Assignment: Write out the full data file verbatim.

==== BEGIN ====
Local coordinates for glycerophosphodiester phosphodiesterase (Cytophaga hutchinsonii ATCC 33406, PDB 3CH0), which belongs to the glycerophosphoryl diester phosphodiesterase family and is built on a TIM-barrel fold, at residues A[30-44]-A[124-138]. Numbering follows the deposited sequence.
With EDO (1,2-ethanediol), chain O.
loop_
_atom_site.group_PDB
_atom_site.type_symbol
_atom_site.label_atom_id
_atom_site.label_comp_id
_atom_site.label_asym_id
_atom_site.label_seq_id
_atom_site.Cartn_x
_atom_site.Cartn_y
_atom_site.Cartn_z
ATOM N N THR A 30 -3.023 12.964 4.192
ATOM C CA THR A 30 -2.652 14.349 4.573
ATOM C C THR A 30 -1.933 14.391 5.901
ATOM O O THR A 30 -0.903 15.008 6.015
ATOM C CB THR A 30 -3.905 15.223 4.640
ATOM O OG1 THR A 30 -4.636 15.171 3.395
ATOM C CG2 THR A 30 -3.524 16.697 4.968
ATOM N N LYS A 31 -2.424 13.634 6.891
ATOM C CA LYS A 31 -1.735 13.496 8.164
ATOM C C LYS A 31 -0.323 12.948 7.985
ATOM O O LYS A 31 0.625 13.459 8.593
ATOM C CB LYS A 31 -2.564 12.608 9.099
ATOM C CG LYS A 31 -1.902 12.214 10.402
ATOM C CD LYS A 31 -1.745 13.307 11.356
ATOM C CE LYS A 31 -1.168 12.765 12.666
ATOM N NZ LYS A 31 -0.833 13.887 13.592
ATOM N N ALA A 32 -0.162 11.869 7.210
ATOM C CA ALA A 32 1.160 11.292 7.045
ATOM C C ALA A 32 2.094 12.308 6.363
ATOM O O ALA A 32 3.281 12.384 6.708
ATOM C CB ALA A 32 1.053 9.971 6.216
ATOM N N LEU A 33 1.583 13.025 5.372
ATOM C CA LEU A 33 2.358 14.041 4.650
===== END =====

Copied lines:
Local coordinates for glycerophosphodiester phosphodiesterase (Cytophaga hutchinsonii ATCC 33406, PDB 3CH0), which belongs to the glycerophosphoryl diester phosphodiesterase family and is built on a TIM-barrel fold, at residues A[30-44]-A[124-138]. Numbering follows the deposited sequence.
With EDO (1,2-ethanediol), chain O.
loop_
_atom_site.group_PDB
_atom_site.type_symbol
_atom_site.label_atom_id
_atom_site.label_comp_id
_atom_site.label_asym_id
_atom_site.label_seq_id
_atom_site.Cartn_x
_atom_site.Cartn_y
_atom_site.Cartn_z
ATOM N N THR A 30 -3.023 12.964 4.192
ATOM C CA THR A 30 -2.652 14.349 4.573
ATOM C C THR A 30 -1.933 14.391 5.901
ATOM O O THR A 30 -0.903 15.008 6.015
ATOM C CB THR A 30 -3.905 15.223 4.640
ATOM O OG1 THR A 30 -4.636 15.171 3.395
ATOM C CG2 THR A 30 -3.524 16.697 4.968
ATOM N N LYS A 31 -2.424 13.634 6.891
ATOM C CA LYS A 31 -1.735 13.496 8.164
ATOM C C LYS A 31 -0.323 12.948 7.985
ATOM O O LYS A 31 0.625 13.459 8.593
ATOM C CB LYS A 31 -2.564 12.608 9.099
ATOM C CG LYS A 31 -1.902 12.214 10.402
ATOM C CD LYS A 31 -1.745 13.307 11.356
ATOM C CE LYS A 31 -1.168 12.765 12.666
ATOM N NZ LYS A 31 -0.833 13.887 13.592
ATOM N N ALA A 32 -0.162 11.869 7.210
ATOM C CA ALA A 32 1.160 11.292 7.045
ATOM C C ALA A 32 2.094 12.308 6.363
ATOM O O ALA A 32 3.281 12.384 6.708
ATOM C CB ALA A 32 1.053 9.971 6.216
ATOM N N LEU A 33 1.583 13.025 5.372
ATOM C CA LEU A 33 2.358 14.041 4.650